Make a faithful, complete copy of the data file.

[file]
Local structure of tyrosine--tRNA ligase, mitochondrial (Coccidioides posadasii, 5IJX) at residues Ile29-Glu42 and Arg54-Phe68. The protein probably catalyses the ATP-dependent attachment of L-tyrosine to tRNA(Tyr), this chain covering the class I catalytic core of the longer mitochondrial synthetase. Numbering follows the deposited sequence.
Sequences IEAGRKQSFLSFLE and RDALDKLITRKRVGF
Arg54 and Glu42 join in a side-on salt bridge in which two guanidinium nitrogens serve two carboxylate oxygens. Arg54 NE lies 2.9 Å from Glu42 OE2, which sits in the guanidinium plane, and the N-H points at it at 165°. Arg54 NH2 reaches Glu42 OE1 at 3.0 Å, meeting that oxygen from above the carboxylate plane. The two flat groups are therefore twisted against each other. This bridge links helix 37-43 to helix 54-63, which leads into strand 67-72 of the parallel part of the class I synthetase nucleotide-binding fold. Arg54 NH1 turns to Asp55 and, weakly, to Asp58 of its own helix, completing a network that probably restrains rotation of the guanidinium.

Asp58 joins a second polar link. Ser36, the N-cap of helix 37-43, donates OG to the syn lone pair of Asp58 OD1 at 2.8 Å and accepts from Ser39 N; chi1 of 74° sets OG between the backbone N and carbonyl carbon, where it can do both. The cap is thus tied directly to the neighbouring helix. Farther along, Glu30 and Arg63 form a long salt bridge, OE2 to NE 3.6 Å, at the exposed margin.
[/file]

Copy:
Local structure of tyrosine--tRNA ligase, mitochondrial (Coccidioides posadasii, 5IJX) at residues Ile29-Glu42 and Arg54-Phe68. The protein probably catalyses the ATP-dependent attachment of L-tyrosine to tRNA(Tyr), this chain covering the class I catalytic core of the longer mitochondrial synthetase. Numbering follows the deposited sequence.
Sequences IEAGRKQSFLSFLE and RDALDKLITRKRVGF
Arg54 and Glu42 join in a side-on salt bridge in which two guanidinium nitrogens serve two carboxylate oxygens. Arg54 NE lies 2.9 Å from Glu42 OE2, which sits in the guanidinium plane, and the N-H points at it at 165°. Arg54 NH2 reaches Glu42 OE1 at 3.0 Å, meeting that oxygen from above the carboxylate plane. The two flat groups are therefore twisted against each other. This bridge links helix 37-43 to helix 54-63, which leads into strand 67-72 of the parallel part of the class I synthetase nucleotide-binding fold. Arg54 NH1 turns to Asp55 and, weakly, to Asp58 of its own helix, completing a network that probably restrains rotation of the guanidinium.

Asp58 joins a second polar link. Ser36, the N-cap of helix 37-43, donates OG to the syn lone pair of Asp58 OD1 at 2.8 Å and accepts from Ser39 N; chi1 of 74° sets OG between the backbone N and carbonyl carbon, where it can do both. The cap is thus tied directly to the neighbouring helix. Farther along, Glu30 and Arg63 form a long salt bridge, OE2 to NE 3.6 Å, at the exposed margin.